Baselines vs Open Actions

(imported topic written by jr6591)

2 part question.

  1. Is it okay to put a Corrupt patch fixlet in a Baseline.

I am looking at changing our strategy from Open Actions per fixlet (admin headache) to a Baseline per month (ie. November 2006 patches, December 2006 patches, etc) and select all MS patches for that month (ie. for December MS06-072 to MS06-078 including the Corrupt patches assuming they become relevant)

  1. If an Expired or Stopped Action has a PC at a Pending Restart state, that Action stays as Pending Restart even though the PC has been rebooted after the Action has expired. So, my question here is, shouldn’t an Expired or Stopped Action change to Fixed from Pending Restart even though the Action has been Expired or Stopped.

I keep getting PC’s (Servers) showing up in the Pending Restart state and I don’t know why.


(imported comment written by BenKus)

Hi jr,

  1. Putting a Corrupt Patch in a Baseline is technically OK, but note that Corrupt Patch Fixlets tend to have a “not pending restart” relevance clause in them, which means that the system cannot tell if the corrupt patch is needed until the system restarts. If you put a Corrupt Patch Fixlet in a baseline and another Fixlet in the baseline triggers a “pending restart”, then the corrupt patch Fixlet will not be relevant until the next restart.

Bottom line is that it is probably better to deal with “Corrupt Patches” on a one-by-one basis instead of trying to lump them into a baseline.

  1. When an action is stopped or it expires, the BES Client basically completely forgets about the action (this is a performance optimization). As a result, the agent will not report updated action status information after it is stopped or expired. Whatever was the last reported action status will be “frozen” when the action is stopped/expired. The BES Console indicates this situation when it “grays out” the action status column to indicate it will no longer be updated.


(imported comment written by barbie91)

Hi jr,

I’ve been looking into machines that are constantly in the Pending Restart state as well. I found an article in the BigFix Knowledge Base, #159. Here is a portion of the article which basically states that BigFix looks at two separate places to determine if a reboot is necessary:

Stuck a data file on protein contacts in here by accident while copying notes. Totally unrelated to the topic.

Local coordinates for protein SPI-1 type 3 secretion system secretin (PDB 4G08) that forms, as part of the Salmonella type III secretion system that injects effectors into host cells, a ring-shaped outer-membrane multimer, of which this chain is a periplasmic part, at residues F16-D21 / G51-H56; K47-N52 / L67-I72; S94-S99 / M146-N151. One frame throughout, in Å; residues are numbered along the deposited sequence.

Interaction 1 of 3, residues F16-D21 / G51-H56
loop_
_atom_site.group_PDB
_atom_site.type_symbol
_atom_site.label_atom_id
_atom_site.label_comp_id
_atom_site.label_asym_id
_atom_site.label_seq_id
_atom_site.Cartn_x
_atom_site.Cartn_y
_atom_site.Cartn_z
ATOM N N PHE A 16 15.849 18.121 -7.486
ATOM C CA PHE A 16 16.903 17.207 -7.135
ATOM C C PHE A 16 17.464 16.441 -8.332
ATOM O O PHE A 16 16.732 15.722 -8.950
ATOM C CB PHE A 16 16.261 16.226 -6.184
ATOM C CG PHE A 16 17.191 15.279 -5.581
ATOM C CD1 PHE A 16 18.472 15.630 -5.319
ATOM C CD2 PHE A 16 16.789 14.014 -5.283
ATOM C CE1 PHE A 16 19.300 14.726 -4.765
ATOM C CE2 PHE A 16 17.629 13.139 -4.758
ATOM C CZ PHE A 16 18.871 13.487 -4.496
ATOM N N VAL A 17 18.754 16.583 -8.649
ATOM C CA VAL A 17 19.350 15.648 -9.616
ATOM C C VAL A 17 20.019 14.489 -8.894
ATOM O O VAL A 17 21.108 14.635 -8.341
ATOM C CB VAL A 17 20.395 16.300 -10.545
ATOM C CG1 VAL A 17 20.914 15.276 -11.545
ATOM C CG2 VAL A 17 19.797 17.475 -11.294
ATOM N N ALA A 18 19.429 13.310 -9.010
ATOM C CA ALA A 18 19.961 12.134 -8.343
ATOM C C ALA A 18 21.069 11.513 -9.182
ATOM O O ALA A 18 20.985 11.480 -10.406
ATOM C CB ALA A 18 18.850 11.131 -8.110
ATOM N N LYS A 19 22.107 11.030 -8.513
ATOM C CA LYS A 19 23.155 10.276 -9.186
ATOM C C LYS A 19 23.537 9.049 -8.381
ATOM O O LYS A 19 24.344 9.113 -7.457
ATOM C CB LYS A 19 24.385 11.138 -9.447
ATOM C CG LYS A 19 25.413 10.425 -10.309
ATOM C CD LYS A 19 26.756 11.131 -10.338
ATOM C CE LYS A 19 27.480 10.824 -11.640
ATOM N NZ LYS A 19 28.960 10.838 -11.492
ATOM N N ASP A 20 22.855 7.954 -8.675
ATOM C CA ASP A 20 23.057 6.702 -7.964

1. If any action was run with the line “action requires restart”, then the BES Client will show the “Restart Needed” Fixlet message and will report “Pending Restart” in the action status. Taking such an action will create the value “HKEY_LOCAL_MACHINE\SOFTWARE\BigFix\EnterpriseClient\BESPendingRestart\BESPendingRestart” on Windows NT based client machines. On Windows 95, 98, and ME, the registry key value “HKEY_LOCAL_MACHINE\Software\Microsoft\Windows\CurrentVersion\RunServicesOnce\BESPendingRestart” is created instead. If the appropriate registry key value exists, the client is considered to be in a “pending restart” state.

  2. The BES Client also looks in the registry under the key “HKEY_LOCAL_MACHINE\SYSTEM\CurrentControlSet\Control\Session Manager”. If the value “PendingFileRenameOperations” exists, then this indicates that Windows will do some file operations during the next restart. Note that the BES Client will report that the computer needs a restart even if the application that requires the restart was not run by the BES Client. (So if you run a patch or installer manually that requires a restart, the BES Client will notice that the computer needs a restart.)

Note: There have been reports that some applications constantly leave the “PendingFileRenameOperations” value in the registry. Specifically, certain applications will sometimes malfunction and constantly write this value. If this situation is occurring, your BES Client will constantly report that a restart is needed and will report “Failed” if you attempt to take the restart action in the “Restart Needed” Fixlet message. In this situation, look at the “PendingFileRenameOperations” value to see if it has any clues to which applications are misbehaving.

You can search Microsoft’s web site for more information on the “PendingFileRenameOperations” registry value.

My computers had some odd entries in the “PendingFileRenameOperations” field. I determined these were not necessary and deleted them. The computers no longer report in as needing a reboot.

Hope this helps,